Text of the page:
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From page 1...
... These changes heighten the risk of exposure to fire itself more broadly to fire emissions, which can travel thousands of miles and affect millions of people, creating local, regional, and national air quality and health concerns. In September 2020, the Board on Atmospheric Sciences and Climate, in collaboration with the Board on Chemical Sciences and Technology, convened a workshop to bring together atmospheric chemistry and health research communities, natural resource managers, and decision makers to discuss current knowledge and needs surrounding how wildland fire emissions affect air quality and human health.
From page 2...
... Ground-based monitoring networks also serve as important information sources for determining air quality. Numerous workshop speakers commented that the existing monitoring network is useful but too sparse to adequately document wildland fire smoke exposure for many communities.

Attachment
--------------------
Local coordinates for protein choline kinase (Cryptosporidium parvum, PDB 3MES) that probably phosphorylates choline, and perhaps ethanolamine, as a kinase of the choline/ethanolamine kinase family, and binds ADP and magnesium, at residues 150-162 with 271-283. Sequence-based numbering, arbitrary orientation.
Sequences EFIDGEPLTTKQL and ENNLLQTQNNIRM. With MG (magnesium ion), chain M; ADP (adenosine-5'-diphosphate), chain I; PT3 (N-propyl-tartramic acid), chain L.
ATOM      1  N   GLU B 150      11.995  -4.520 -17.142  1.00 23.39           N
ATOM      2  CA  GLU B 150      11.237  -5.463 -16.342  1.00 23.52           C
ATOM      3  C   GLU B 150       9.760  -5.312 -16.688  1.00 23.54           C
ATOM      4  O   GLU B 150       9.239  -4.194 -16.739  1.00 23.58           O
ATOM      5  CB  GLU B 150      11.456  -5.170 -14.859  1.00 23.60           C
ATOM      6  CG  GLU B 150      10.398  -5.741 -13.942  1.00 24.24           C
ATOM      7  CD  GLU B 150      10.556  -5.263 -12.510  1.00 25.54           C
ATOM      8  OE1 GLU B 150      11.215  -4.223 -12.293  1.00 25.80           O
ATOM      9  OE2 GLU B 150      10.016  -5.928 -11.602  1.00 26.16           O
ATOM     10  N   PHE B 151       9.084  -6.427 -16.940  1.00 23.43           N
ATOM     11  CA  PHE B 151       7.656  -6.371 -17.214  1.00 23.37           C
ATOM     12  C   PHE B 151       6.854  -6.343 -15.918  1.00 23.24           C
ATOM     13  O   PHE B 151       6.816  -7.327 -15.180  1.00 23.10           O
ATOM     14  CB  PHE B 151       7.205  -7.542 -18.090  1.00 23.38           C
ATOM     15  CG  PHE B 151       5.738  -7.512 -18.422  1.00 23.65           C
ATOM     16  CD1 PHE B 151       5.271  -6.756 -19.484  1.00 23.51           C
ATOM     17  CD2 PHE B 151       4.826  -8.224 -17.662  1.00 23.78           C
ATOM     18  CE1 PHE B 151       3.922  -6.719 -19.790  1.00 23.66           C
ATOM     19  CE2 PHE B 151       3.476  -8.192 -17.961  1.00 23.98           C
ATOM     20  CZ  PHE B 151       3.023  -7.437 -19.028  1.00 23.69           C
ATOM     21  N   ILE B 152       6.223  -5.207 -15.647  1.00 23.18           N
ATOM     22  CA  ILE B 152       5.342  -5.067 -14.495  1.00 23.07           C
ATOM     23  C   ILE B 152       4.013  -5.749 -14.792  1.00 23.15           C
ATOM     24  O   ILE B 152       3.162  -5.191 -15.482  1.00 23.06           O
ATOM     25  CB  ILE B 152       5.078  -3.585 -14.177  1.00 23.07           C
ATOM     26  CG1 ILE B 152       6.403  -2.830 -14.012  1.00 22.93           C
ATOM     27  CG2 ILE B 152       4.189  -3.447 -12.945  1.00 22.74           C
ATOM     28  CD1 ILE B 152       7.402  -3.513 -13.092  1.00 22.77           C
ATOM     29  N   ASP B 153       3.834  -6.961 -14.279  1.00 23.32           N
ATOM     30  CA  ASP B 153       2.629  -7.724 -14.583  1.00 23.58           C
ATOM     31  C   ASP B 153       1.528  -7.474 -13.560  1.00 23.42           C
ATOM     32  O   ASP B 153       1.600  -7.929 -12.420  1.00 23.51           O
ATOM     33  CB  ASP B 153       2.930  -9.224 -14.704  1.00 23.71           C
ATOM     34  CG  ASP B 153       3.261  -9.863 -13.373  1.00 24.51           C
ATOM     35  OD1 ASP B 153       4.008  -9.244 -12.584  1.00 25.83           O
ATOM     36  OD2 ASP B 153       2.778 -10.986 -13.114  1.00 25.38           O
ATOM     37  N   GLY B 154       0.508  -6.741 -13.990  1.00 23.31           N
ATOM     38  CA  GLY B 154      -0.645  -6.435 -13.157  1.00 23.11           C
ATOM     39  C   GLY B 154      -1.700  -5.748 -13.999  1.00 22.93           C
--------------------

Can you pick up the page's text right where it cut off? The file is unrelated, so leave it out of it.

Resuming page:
From page 3...
... New and soon-to-be-available satellite data are anticipated to provide further insights into the complexity of wildland fires, while also balancing immediate forecasting information needs. Land management, including prescribed burning often combined with biomass thinning, can reduce the likelihood of catastrophic wildfire risk and associated air quality impacts.

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